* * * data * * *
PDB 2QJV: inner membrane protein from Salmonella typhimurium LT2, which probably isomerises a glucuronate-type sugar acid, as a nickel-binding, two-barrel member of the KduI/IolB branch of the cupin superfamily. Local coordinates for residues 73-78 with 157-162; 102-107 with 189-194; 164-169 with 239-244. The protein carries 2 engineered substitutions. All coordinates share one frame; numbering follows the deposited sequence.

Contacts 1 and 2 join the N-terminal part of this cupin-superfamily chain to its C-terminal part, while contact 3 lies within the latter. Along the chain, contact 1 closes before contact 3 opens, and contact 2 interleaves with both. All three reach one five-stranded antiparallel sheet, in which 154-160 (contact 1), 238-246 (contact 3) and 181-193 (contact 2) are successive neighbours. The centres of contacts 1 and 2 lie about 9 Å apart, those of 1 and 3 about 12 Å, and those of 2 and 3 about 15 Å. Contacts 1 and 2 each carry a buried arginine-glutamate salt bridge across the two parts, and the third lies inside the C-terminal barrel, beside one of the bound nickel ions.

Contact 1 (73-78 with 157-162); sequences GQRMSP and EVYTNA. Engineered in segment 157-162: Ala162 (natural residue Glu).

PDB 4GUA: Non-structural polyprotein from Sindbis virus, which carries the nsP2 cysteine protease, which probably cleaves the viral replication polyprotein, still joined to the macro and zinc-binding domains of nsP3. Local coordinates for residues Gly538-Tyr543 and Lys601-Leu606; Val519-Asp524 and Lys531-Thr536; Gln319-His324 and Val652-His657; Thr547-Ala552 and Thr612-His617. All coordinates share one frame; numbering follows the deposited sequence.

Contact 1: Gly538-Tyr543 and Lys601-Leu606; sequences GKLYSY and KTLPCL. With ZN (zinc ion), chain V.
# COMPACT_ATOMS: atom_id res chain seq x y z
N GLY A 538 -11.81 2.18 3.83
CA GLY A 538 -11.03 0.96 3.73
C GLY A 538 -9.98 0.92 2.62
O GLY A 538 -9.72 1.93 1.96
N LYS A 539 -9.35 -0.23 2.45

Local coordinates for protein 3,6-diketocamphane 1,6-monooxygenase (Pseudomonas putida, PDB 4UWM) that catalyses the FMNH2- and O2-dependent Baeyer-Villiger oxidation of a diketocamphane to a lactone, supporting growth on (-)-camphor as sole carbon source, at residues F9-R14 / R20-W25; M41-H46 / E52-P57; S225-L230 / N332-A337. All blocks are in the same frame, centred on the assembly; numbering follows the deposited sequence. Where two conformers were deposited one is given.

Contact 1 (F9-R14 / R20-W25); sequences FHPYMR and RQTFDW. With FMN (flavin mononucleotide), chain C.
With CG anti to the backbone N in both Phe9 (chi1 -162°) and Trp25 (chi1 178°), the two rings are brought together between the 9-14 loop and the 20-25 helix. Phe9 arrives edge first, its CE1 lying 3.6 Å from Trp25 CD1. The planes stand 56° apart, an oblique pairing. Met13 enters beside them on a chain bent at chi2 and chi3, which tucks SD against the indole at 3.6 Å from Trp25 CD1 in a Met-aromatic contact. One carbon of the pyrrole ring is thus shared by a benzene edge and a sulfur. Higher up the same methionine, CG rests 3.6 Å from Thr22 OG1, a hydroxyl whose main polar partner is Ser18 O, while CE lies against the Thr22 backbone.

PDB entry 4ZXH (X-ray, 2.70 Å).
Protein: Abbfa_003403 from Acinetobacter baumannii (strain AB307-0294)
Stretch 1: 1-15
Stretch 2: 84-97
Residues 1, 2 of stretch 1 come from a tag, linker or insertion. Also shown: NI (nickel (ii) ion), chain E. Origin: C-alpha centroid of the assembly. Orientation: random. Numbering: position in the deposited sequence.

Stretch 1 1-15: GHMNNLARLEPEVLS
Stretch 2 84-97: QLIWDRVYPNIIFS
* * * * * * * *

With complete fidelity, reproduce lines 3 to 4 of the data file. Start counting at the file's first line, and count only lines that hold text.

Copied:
Contact 1 (73-78 with 157-162); sequences GQRMSP and EVYTNA. Engineered in segment 157-162: Ala162 (natural residue Glu).

PDB 4GUA: Non-structural polyprotein from Sindbis virus, which carries the nsP2 cysteine protease, which probably cleaves the viral replication polyprotein, still joined to the macro and zinc-binding domains of nsP3. Local coordinates for residues Gly538-Tyr543 and Lys601-Leu606; Val519-Asp524 and Lys531-Thr536; Gln319-His324 and Val652-His657; Thr547-Ala552 and Thr612-His617. All coordinates share one frame; numbering follows the deposited sequence.